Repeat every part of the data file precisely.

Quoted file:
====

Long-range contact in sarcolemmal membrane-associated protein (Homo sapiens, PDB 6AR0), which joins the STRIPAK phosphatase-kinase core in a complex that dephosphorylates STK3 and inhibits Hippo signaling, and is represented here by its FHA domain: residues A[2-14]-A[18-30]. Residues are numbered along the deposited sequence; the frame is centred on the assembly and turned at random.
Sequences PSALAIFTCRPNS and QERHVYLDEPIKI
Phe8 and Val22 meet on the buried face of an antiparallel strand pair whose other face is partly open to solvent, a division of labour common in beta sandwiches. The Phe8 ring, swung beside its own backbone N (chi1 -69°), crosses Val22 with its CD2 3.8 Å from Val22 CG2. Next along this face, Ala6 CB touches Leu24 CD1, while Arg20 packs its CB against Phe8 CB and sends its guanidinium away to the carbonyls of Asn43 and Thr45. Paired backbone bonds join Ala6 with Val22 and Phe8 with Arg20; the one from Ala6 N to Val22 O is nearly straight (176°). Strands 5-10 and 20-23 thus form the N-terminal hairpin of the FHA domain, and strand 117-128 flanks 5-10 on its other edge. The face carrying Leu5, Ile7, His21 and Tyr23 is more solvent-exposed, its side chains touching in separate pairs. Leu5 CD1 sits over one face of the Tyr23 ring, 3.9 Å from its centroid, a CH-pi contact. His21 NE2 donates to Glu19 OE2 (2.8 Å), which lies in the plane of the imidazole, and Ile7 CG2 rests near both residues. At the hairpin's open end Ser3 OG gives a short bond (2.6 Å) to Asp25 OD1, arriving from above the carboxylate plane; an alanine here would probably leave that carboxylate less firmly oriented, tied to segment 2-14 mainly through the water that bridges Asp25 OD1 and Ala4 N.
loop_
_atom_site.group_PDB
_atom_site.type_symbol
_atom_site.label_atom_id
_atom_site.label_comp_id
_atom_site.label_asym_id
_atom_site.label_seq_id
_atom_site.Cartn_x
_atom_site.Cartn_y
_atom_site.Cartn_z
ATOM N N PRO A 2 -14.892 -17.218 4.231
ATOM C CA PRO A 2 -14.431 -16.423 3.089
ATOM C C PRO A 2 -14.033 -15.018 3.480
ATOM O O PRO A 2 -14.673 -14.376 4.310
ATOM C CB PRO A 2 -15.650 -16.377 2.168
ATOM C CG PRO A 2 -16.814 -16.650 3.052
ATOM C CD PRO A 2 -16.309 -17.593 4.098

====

Long-range contact in sarcolemmal membrane-associated protein (Homo sapiens, PDB 6AR0), which joins the STRIPAK phosphatase-kinase core in a complex that dephosphorylates STK3 and inhibits Hippo signaling, and is represented here by its FHA domain: residues A[2-14]-A[18-30]. Residues are numbered along the deposited sequence; the frame is centred on the assembly and turned at random.
Sequences PSALAIFTCRPNS and QERHVYLDEPIKI
Phe8 and Val22 meet on the buried face of an antiparallel strand pair whose other face is partly open to solvent, a division of labour common in beta sandwiches. The Phe8 ring, swung beside its own backbone N (chi1 -69°), crosses Val22 with its CD2 3.8 Å from Val22 CG2. Next along this face, Ala6 CB touches Leu24 CD1, while Arg20 packs its CB against Phe8 CB and sends its guanidinium away to the carbonyls of Asn43 and Thr45. Paired backbone bonds join Ala6 with Val22 and Phe8 with Arg20; the one from Ala6 N to Val22 O is nearly straight (176°). Strands 5-10 and 20-23 thus form the N-terminal hairpin of the FHA domain, and strand 117-128 flanks 5-10 on its other edge. The face carrying Leu5, Ile7, His21 and Tyr23 is more solvent-exposed, its side chains touching in separate pairs. Leu5 CD1 sits over one face of the Tyr23 ring, 3.9 Å from its centroid, a CH-pi contact. His21 NE2 donates to Glu19 OE2 (2.8 Å), which lies in the plane of the imidazole, and Ile7 CG2 rests near both residues. At the hairpin's open end Ser3 OG gives a short bond (2.6 Å) to Asp25 OD1, arriving from above the carboxylate plane; an alanine here would probably leave that carboxylate less firmly oriented, tied to segment 2-14 mainly through the water that bridges Asp25 OD1 and Ala4 N.
loop_
_atom_site.group_PDB
_atom_site.type_symbol
_atom_site.label_atom_id
_atom_site.label_comp_id
_atom_site.label_asym_id
_atom_site.label_seq_id
_atom_site.Cartn_x
_atom_site.Cartn_y
_atom_site.Cartn_z
ATOM N N PRO A 2 -14.892 -17.218 4.231
ATOM C CA PRO A 2 -14.431 -16.423 3.089
ATOM C C PRO A 2 -14.033 -15.018 3.480
ATOM O O PRO A 2 -14.673 -14.376 4.310
ATOM C CB PRO A 2 -15.650 -16.377 2.168
ATOM C CG PRO A 2 -16.814 -16.650 3.052
ATOM C CD PRO A 2 -16.309 -17.593 4.098